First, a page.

Artwork for the Body

The phrase “decorative arts” refers to various creative disciplines dealing with the design and embellishment of products that are typically practical but do not have any inherent aesthetic characteristics. Many decorative arts (such as basket weaving, cabinet construction, porcelain, tapestry, and others) are regarded as “crafts” in general. Decorative art is often included in the broader area of applied art.

What Is Included in Decorative Art?

Furniture and accessory furnishings, rugs and carpets, tapestry, embroidery (for example, the Bayeux Tapestry, which is an embroidery), book illustration, floral decorations, ceramic pottery (earthenware, stoneware, porcelain, and raku), basketry, goldsmithing, enamelwork, silverware, and jewellery art (including cloisonnĂ© and champlevĂ© techniques), mosaic art, and stained glass are all examples of decorative art. It also includes theatre sets and costumes, as seen by Leon Bakst’s magnificent designs for Sergei Diaghilev’s Russian dance company. Chinese lacquerware, jade carving, Chinese porcelain (particularly Ming ware), and Japanese Origami paper-folding are notable examples from Asia. Decorative art also includes “precious or created object” in its definition. FabergĂ© Easter eggs, priceless armour and weapons, and mantelpieces (e.g., those integrating marble and mosaic), as well as theatre sets, backdrops, and costumes, such as those designed for the Ballets Russes by Alexander Benois (1870-1960) and Leon Bakst (1866-1924).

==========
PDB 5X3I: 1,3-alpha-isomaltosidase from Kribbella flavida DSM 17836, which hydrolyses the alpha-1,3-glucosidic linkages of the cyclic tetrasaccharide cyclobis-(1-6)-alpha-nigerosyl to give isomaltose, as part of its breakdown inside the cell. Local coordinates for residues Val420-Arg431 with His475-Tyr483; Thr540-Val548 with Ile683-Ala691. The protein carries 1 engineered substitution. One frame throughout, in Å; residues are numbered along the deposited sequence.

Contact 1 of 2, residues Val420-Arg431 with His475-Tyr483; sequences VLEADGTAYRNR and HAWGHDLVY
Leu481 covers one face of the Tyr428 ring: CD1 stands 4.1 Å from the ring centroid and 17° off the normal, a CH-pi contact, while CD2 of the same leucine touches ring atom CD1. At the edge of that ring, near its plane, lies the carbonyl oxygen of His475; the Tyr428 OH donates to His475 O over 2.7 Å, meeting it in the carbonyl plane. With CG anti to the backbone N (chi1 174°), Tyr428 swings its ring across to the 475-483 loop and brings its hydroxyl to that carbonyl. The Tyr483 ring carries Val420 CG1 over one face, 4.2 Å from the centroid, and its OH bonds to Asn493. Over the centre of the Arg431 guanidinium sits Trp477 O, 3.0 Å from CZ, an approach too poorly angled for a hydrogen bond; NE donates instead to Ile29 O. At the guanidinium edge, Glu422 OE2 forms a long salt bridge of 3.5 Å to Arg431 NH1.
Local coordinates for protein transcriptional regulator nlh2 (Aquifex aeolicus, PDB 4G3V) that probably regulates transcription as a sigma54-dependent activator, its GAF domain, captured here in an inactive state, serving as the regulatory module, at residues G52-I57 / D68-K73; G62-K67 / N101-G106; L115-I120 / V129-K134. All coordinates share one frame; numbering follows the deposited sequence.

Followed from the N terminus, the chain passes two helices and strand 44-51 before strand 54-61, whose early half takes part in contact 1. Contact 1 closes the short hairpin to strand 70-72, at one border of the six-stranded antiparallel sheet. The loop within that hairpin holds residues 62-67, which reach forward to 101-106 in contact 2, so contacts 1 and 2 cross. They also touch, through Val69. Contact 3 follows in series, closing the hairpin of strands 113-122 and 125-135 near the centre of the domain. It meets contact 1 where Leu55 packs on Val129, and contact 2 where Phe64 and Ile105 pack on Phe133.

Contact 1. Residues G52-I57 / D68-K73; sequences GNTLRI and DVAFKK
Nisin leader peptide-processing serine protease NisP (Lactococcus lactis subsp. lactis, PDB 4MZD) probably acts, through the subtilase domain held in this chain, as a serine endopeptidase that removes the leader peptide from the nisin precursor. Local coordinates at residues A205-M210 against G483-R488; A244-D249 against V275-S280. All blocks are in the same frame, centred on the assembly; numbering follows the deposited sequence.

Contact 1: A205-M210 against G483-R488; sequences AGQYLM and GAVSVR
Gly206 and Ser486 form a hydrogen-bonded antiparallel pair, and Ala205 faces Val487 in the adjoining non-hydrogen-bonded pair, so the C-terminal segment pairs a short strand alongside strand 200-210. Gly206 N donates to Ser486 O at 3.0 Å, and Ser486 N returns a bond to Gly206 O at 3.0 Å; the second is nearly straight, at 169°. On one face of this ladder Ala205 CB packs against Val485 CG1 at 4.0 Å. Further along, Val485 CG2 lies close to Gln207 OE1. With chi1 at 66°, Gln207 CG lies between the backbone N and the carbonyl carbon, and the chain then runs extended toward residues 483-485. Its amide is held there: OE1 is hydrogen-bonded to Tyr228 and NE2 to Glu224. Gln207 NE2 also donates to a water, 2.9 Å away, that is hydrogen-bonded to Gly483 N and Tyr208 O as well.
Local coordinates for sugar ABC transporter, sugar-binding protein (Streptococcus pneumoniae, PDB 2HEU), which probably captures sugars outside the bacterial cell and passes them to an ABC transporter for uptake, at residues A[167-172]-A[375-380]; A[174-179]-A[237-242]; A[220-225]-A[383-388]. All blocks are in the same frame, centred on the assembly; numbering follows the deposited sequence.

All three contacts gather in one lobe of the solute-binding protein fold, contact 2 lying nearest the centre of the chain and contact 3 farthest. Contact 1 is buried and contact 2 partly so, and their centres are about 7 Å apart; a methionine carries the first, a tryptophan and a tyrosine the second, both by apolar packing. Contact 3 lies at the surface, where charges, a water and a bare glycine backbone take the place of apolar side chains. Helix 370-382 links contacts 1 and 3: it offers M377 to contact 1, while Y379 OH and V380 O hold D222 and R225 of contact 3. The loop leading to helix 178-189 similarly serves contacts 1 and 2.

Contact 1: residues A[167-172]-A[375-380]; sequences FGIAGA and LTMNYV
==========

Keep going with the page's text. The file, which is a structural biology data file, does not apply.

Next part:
What Is the Difference Between Decorative and Fine Arts?

Painting, drawing, sculpture, and photography are examples of fine art that have no other purpose than to be admired. On the other hand, Decorative art is frequently (though not always) functional. Another distinction is that fine art is mostly based on drawing, whereas decorative arts are primarily centred on technique. Both of these broad norms, however, include exceptions.

Definitional Issues

Now that the broader categorization of visual art has superseded the restricted, elitist idea of fine art, the precise definition of “decorative arts” is less significant. Furthermore, rather than decorative art, numerous modern types of ornamental work, including interior/fashion design, graphics, or computers, are referred to as “design” fields. As a result, the latter phrase is likely to fade over time, particularly because it is so strongly associated with “applied art” and “craft.” (See also: Art Forms.)

Decorative Art’s Origins and History

Ancient pottery, particularly the Jomon style Japanese ceramics, which date back to around 14,500 BCE, was the first decorative art. It was also commonly manufactured by various ancient Mediterranean civilizations beginning about 5,000 BCE, until reaching its pinnacle in Ancient Greek pottery’s Geometric Style, Oriental Style, Black-Figure, and Red-Figure styles.

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